Brazilian Growth Prospects: the Politics of Inflation, Taxes, and Infrastructure

Journal of Political Risk, Vol. 1, No. 1, May 2013.

by James R. Hunter

Brazil has been the hot investment ticket internati

IPCA Rate of Inflation. Data source: Banco Central do Brasil.

IPCA Rate of Inflation. Data source: Banco Central do Brasil.

onally for six to eight years. The common wisdom is that it has outgrown its “country of the future” label and has become a country of the post-2008 financial crisis. Investors now expect Brazil to grow into a first-world economy. Not so fast. While annual growth between 2005 and 2010 was consistently above 5%, it has stagnated since mid-2011. In 2012, its GDP grew a paltry 0.9% — the weakest of the five BRICS countries. It is time to take a cold look at whether the political factors promoting growth in Brazil between 2005 and 2010 are still operational.


Coupled with anemic growth, the monster of inflation that devoured Brazilian economic performance in the 1980’s has again emerged as the government has had difficulties controlling the consequences of that period of sustained high growth. Brazil sets a target range for inflation. Since 2006, this range has been between 2.5% and 6.5%. In 2011, inflation exceeded its limit for three months and it has been doing it again since early 2013.

Part of the problem is a pattern of denial by the Minister of Finance, Guido Mantega. After six years in office (four under President Lula da Silva and two more under current President Dilma Rousseff), he has continually said either that inflation is not too high, that it’s already on the decline, or that it’s some external force’s fault. Foreign investors have lost confidence in Mantega’s pronouncements and his ever-changing fiscal policy moves that leave private industry confused about what the government wants.

Even popular government decisions have had an inflationary side effect. As of September 2012, the government lowered its prime interest rate, the SELIC rate, below 8% for the first time. Given a short lag for the rates to pass down from the Banco Central to consumer interest rates, the reduction of rates had the desired expansionary effect by the Christmas buying season, but as the graph shows, it fueled the late-2012 surge in inflation.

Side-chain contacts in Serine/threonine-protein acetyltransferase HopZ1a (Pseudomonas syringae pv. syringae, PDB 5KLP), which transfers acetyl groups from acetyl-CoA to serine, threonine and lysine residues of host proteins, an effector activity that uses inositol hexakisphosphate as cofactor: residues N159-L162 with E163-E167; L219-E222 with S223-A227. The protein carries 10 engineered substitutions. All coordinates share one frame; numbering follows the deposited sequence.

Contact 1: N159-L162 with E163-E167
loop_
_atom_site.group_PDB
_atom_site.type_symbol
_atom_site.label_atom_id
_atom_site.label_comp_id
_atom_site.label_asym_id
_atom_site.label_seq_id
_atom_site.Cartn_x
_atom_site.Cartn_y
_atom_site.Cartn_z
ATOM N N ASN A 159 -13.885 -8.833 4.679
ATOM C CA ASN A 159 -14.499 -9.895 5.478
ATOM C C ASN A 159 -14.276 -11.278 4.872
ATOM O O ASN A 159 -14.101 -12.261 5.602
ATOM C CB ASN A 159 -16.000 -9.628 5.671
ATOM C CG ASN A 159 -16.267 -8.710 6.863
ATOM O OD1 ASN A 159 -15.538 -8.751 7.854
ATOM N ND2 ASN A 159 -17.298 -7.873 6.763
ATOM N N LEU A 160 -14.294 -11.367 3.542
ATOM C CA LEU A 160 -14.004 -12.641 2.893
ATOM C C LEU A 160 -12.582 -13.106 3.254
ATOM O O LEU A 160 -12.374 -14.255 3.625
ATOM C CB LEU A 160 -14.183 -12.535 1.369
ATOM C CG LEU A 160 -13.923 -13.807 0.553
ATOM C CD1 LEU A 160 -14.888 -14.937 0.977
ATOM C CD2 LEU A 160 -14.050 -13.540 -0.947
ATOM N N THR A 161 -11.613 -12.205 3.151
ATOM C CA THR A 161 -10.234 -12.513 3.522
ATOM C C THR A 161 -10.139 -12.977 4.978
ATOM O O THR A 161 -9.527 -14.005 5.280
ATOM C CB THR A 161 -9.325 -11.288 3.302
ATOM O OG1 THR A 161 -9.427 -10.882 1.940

Contributing to economic pressures is the increase in effective taxation rates, which has reached the 48% level — an increase of 12% over the ten years that Lula and Dilma have been in office. One of President Rousseff’s persistent claims is that she has reduced taxes for businesses. Indeed, she and Mantega have reduced taxes, but only for favored industries, such as automobile and white goods manufacturing. These industries, which have had a significant excise tax removed, have in turn reduced the price of most automobiles. But other industry sectors and individuals must pay more in taxes to compensate for loss in tax revenue. Overall, taxes revenues have increased dramatically, even at a time when economic growth is barely positive.

On the positive side, the Labor Party (PT) government has significantly increased the size of the middle class and reduced poverty over the last 10 years. Employment is at a record high (the unemployment rate sits at a record low of 5.3%) and many people who have spent their lives in Brazilian slums (favelas) are now able to buy homes financed by government-owned banks. Many of these recently emerged middle-class Brazilians are now also buying new cars, and benefitting from the tax reductions for the automobile industry.